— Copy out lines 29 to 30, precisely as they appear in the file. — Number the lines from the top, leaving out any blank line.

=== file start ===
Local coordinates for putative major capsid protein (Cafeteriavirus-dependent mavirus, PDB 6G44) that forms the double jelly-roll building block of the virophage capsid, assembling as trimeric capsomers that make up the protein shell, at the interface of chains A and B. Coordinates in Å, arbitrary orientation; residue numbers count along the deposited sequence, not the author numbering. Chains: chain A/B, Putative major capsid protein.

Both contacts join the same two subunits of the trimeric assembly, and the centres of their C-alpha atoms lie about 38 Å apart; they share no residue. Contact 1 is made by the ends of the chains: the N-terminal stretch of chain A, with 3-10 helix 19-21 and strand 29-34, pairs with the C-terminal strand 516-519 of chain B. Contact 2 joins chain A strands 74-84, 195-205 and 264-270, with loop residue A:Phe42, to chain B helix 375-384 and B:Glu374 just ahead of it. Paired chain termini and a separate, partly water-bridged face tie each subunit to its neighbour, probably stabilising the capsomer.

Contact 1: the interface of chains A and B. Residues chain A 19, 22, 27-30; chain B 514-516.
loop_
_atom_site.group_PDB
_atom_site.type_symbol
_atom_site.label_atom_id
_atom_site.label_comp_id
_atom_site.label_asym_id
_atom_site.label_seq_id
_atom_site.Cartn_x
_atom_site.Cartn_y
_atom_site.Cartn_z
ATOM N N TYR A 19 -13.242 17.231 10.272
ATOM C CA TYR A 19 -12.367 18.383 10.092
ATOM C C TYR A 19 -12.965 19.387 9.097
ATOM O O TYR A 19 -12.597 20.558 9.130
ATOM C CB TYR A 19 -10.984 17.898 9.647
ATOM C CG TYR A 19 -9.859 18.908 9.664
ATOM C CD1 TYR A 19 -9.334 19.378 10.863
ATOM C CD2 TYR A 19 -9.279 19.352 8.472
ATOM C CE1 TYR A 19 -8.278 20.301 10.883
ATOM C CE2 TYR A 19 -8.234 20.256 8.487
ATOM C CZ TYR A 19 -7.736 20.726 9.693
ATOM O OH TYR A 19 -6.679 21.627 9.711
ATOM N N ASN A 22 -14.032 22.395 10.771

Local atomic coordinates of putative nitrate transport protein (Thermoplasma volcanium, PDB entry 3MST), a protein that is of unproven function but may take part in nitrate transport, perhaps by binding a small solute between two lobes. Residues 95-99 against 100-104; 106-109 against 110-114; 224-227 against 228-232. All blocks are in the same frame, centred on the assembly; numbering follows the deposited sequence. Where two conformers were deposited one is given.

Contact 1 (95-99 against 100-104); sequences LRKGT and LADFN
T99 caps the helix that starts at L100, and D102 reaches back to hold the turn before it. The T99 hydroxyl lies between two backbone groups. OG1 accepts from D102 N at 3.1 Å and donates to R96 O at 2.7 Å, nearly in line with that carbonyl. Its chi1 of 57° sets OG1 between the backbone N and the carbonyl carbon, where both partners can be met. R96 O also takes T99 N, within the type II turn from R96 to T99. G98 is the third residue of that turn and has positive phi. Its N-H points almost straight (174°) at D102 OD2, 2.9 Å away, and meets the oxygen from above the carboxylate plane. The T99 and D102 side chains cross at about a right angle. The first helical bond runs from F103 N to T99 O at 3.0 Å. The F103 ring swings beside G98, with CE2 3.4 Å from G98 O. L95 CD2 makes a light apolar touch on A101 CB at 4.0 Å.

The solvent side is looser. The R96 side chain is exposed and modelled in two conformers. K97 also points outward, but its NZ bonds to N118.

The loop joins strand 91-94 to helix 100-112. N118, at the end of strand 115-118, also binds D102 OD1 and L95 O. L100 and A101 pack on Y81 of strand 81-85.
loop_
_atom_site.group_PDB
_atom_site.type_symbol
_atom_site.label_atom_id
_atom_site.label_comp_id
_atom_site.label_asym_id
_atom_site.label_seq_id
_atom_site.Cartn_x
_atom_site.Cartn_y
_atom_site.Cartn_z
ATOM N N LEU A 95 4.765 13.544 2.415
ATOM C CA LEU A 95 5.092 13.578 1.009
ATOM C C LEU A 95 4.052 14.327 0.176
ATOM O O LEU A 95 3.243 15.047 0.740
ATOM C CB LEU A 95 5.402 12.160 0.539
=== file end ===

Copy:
T99 caps the helix that starts at L100, and D102 reaches back to hold the turn before it. The T99 hydroxyl lies between two backbone groups. OG1 accepts from D102 N at 3.1 Å and donates to R96 O at 2.7 Å, nearly in line with that carbonyl. Its chi1 of 57° sets OG1 between the backbone N and the carbonyl carbon, where both partners can be met. R96 O also takes T99 N, within the type II turn from R96 to T99. G98 is the third residue of that turn and has positive phi. Its N-H points almost straight (174°) at D102 OD2, 2.9 Å away, and meets the oxygen from above the carboxylate plane. The T99 and D102 side chains cross at about a right angle. The first helical bond runs from F103 N to T99 O at 3.0 Å. The F103 ring swings beside G98, with CE2 3.4 Å from G98 O. L95 CD2 makes a light apolar touch on A101 CB at 4.0 Å.

The solvent side is looser. The R96 side chain is exposed and modelled in two conformers. K97 also points outward, but its NZ bonds to N118.